California’s Wage Garnishment Procedure

You have succeeded in securing a monetary judgment against the defendant and are now ready to proceed to the next stage, involving the difficult process of collecting the judgment.  There are several procedures outlined in California’s statutes for collecting the judgment.  This article outlines the steps necessary to garnish the judgment debtor’s wages as a means to collect on the judgment. 

Prepare/File/Serve the Writ of Execution and Related Papers

The first step in the post-judgment process is to prepare and file a Writ of Execution.  The Writ is basically a written order that tells the debtor’s employer (the garnishee) that they must enforce the judgment by keeping wages from the debtor’s paycheck. The court will issue the writ and the levying officer will serve it on the employer along with an earnings withholding order, financial statement and claim of exemption form, and employee instructions.  The writ is valid for 180 days.  The employer must return an employer’s response form within 15 days. If they don’t respond, they can be held liable for the employee’s debt. The debtor will get a copy of the Earnings Withholding Order from his or her employer.

The employer must serve the judgment debtor/employee with the garnishment papers within 10 days. Garnishment begins the first payday after 10 days from the date the employer was served.

Review Any Response by the Judgment Debtor

A judgment debtor can object and ask for exemptions within 10 days of being served or the wage garnishment will begin. Objections the debtor can make include that a claimed exemption exists, improper service, that debt was discharged in bankruptcy, or that a hardship exists.  In California, debtors can object and claim an exemption if they need the money to support others or for necessary living expenses.

Attend Court hearing on Debtor’s Objections and Exemptions.

If the debtor files objections or claimed exemptions, there will be a court hearing to review the judgment debtor’s contentions.  The court’s decision after this hearing determines whether wages will be garnished for the creditor’s requested amount, garnished for less based on the debtor’s exemptions and hardship, or not garnished at all.

How Much Can Be Taken by Wage Garnishment?

The debtor’s pay can’t be garnished for more than what is owed, and there are limits to how much a creditor can take. The formula starts with the debtor’s disposable wages, i.e., the debtor’s wages after legally mandated deductions, such as taxes, Social Security, Medicare, and state unemployment insurance tax.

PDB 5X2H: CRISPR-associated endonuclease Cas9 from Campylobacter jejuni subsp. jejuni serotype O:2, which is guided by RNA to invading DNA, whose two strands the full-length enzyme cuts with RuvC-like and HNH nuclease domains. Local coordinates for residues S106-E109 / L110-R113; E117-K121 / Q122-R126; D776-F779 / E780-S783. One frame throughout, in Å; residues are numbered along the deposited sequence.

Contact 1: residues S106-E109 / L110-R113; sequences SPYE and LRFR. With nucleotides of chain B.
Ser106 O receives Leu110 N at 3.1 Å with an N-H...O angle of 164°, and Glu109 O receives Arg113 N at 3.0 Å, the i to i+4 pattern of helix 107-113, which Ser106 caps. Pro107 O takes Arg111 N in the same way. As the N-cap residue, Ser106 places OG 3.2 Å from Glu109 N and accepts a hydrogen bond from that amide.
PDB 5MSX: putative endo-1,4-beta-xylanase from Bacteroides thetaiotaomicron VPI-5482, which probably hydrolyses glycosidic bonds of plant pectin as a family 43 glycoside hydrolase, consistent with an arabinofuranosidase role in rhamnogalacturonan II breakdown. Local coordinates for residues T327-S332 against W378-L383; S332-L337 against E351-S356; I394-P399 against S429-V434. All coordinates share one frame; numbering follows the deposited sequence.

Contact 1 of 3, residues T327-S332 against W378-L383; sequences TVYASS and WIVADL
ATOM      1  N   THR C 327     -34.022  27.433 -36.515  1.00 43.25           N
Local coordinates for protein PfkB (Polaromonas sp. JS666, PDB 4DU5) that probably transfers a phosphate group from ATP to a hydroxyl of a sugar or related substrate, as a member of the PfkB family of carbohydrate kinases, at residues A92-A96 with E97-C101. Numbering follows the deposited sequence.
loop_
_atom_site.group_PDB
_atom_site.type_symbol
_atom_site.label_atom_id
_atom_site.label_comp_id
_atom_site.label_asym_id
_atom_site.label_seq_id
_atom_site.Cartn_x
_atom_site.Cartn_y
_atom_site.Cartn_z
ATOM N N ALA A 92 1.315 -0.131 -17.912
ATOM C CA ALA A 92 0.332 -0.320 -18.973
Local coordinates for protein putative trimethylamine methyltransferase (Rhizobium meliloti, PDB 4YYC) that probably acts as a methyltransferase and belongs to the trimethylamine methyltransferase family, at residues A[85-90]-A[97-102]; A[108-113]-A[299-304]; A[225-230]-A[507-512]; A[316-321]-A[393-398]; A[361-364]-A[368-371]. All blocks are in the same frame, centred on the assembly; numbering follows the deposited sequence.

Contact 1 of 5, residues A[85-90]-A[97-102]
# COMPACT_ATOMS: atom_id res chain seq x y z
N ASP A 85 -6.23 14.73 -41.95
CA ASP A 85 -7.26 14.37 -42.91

The debtor’s wages can only be garnished for whichever is less:

  • 25% of disposable earnings for a week, or
  • 50% of the amount that weekly earnings exceed 40 times the state or local minimum wage. If the debtor’s weekly earnings are less than $560 (40 x $14 state minimum wage), your wages can’t be garnished at all.

For example, say the debtor’s disposable income is $800 per week.

  • 25% of $800 is $200. 
  • 40 times $15.50 (California’s minimum wage) is $620. $800 minus $620 is 180. 50% of 180 is $90.

Since $90 is less than $200, $90 is the maximum amount a creditor can garnish from the debtor’s weekly disposable income.

Satisfaction of Writ of Execution

If you prevail in the garnishment action, then you can collect garnished wages up to the full amount of the judgment. You are responsible for notifying the court when the judgment has been satisfied by filing an Acknowledgment of Satisfaction of Judgment.  You must also notify the sheriff to stop levying the debtor’s wages.

Lynx Legal Service handles wage garnishment actions.  We can prepare, file and serve all the paperwork required to garnish a debtor’s wages for a fraction of the cost an attorney would charge.  Please call 888-441-2355 if you would like to start a case.  You can also email us at  We are standing by ready to assist in any way we can. 

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